Organisations that work with children and young people must take a proactive approach to protecting them from cyber bullying and online risk, instead of only reacting once an incident occurs.
It is imperative that these issues are discussed early and often, and procedures are firmly in place to safeguard students and staff.
The following list is a collection of useful links for safeguarding/support information:
Headspace – Metal Health Support for young people
The Hartlepool and Stockton-on-Tees Safeguarding Children Partnership (HSSCP)
Hartlepool Children Hub
Kooth – online counselling and emotional well-being platform for children and young people
Mind (Mental Health Support)
UK Safer Internet
Child Exploitation and Online Protection (CEOP)
Think you Know
Tootoot – Additional safeguarding reporting facility
Childline – Remove a nude image shared online
One of the most important messages that we should ensure children and young people understand in relation to using digital technology is that they should not give out personal information, particularly their name, address or school, to anyone they do not know or trust.
This particularly includes social networking and online gaming sites. If they have been asked for such information, they should always check with their parent or other trusted adult before providing such details. It is also important that they understand why they must take a parent or trusted adult with them if they meet someone face to face who they have only previously met online.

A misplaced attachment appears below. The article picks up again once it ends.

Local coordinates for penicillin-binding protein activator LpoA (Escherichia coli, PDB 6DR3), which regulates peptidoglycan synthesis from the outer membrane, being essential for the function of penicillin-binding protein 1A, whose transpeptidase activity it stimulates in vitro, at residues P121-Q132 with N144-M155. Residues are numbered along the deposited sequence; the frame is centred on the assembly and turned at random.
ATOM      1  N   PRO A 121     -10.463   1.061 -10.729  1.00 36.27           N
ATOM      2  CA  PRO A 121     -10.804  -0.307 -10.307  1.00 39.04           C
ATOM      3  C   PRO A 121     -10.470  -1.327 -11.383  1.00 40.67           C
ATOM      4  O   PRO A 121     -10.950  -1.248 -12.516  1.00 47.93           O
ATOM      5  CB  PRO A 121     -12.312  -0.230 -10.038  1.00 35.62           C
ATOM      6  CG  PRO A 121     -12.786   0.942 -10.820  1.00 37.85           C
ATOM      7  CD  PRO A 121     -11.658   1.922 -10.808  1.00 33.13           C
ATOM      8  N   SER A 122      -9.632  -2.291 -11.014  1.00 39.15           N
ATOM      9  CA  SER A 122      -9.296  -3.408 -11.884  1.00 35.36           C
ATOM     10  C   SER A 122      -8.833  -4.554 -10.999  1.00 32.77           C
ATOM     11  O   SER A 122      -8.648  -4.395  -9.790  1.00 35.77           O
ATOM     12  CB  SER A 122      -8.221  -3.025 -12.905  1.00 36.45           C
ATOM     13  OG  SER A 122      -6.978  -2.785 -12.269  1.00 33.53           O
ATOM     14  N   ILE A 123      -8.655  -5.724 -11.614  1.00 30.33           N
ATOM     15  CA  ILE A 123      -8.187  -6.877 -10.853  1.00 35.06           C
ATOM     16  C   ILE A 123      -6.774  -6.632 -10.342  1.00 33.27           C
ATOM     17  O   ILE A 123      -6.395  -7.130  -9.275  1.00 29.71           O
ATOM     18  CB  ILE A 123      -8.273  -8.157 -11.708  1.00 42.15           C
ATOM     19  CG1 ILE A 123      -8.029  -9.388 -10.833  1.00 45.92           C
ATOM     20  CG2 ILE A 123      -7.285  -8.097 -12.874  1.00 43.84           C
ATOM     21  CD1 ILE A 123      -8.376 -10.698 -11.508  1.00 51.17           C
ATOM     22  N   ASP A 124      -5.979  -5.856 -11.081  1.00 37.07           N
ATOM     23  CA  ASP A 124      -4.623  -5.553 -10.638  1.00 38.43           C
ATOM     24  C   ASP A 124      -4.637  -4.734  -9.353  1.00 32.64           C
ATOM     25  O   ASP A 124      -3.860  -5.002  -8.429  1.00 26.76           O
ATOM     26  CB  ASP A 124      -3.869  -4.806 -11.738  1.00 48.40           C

Educating children and young people to this effect is the responsibility of all those working with them when using computers, whether that be in schools, youth clubs, residential children’s homes, home education service etc. Firewalls and filtering software alone will not protect them, we need to give advice and guidance to ensure they have a safe online experience.
We need to ensure that those who care for children are equipped with the knowledge and understanding of how to keep them safe and what to do if things go wrong. Often parents do not use these environments and therefore lack confidence in supervising their children’s online activities.
It is important that we support parents by raising awareness of the benefits, risks and dangers to help them understand more about what their children are doing online. We need to offer practical advice and guidance on how to keep their family safe online.